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Tuesday, March 1, 2011

Libraries and E-Book Circulation and a Kindle Flaw

E-books have surpassed all expectations of popularity and have actually gained prime beachfront status in the book real estate landscape.

Libraries are now lending out e-books and some publishers are trying to figure out how not to be taken too much advantage of...while concurrently maximizing their e-book profit...Harper Collins is trying to accomplish this by limiting library, e-book circulation to 26 checkouts before the e-book goes up in a puff of electronic smoke.

It seems all this new tech has really simplified and made processes much more efficient...but, nobody has figured out just how to make any money from all the new shitsky!

Aimee Levitt , of the St. Louis Riverfront Times, has this to say:

Publisher Attempts to Limit E-Book Circulation, Libraries Fight Back

It's a brave new electronic world we live in, where blogs like this one that you're reading have replaced daily newspapers, e-mail and Facebook updates have replaced letters and phone calls, and the heavy stacks of textbooks that used to weigh down schoolkids may now be replaced with e-readers.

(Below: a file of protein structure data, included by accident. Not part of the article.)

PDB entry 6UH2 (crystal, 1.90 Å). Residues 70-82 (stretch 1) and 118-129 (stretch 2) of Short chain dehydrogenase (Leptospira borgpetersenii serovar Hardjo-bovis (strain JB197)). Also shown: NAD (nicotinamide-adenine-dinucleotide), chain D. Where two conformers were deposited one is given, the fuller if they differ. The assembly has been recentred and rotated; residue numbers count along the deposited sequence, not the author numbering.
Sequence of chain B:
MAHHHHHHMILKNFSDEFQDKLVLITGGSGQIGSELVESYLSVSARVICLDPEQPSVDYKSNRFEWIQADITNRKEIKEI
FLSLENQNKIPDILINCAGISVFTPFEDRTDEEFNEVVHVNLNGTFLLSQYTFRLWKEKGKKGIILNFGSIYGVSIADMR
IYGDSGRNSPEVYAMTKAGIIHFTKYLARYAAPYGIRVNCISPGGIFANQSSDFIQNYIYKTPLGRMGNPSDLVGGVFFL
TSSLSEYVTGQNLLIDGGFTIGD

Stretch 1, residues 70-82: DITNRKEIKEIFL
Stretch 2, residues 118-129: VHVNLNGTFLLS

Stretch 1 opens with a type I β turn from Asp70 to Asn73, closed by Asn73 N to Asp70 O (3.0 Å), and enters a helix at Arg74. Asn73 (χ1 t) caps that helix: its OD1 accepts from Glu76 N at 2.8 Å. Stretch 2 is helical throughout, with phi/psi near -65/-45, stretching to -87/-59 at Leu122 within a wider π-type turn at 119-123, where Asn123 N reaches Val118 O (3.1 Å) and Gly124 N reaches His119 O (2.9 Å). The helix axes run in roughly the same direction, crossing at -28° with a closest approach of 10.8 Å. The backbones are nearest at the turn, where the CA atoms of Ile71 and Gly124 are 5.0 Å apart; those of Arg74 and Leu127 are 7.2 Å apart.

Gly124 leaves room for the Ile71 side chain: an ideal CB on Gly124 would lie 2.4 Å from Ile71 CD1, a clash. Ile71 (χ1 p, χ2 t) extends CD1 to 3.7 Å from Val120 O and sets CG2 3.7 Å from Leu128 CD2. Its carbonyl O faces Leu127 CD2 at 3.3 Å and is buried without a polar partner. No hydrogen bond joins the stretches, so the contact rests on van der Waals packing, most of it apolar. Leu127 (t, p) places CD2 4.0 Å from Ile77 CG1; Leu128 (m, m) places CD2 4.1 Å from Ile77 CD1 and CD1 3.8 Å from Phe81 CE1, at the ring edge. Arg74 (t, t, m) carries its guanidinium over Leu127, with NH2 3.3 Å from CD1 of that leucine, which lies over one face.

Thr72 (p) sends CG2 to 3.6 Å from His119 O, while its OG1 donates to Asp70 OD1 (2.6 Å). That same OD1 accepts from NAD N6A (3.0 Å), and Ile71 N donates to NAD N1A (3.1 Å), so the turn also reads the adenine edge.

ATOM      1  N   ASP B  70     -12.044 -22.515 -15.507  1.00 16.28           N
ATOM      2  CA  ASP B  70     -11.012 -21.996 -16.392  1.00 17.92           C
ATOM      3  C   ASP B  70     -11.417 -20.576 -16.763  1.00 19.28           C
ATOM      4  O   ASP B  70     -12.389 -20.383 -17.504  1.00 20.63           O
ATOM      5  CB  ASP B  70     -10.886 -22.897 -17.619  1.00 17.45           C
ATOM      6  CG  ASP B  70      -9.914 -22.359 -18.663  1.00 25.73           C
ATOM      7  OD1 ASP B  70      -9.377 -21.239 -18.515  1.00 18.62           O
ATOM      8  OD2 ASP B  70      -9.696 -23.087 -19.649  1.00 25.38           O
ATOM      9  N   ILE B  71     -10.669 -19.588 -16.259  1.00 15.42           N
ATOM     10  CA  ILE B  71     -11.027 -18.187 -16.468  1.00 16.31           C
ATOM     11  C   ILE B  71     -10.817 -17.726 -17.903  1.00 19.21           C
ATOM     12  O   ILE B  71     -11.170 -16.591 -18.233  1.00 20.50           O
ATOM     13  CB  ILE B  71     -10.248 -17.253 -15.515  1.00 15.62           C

Only problem is, nobody's figured out how to make money on all this yet, and everybody's afraid of being taken for a sucker. That's why last week HarperCollins Publishers announced that every e-book it sells to a library can only be circulated 26 times. Then it will disappear into the electronic ether. (E-books purchased before last week, however, can continue to be checked out indefinitely.)

Librarians, naturally, were not pleased. Two librarians in the Philadelphia area, Brett Bonfield and Gabriel Farrell, have organized a boycott of HarperCollins, which encompasses more than 30 different imprints. They argue that libraries don't have the funds to keep purchasing e-books; depending on the check-out period, a book that circulates 26 times would only last a year to a year and a half, less time than many printed books.

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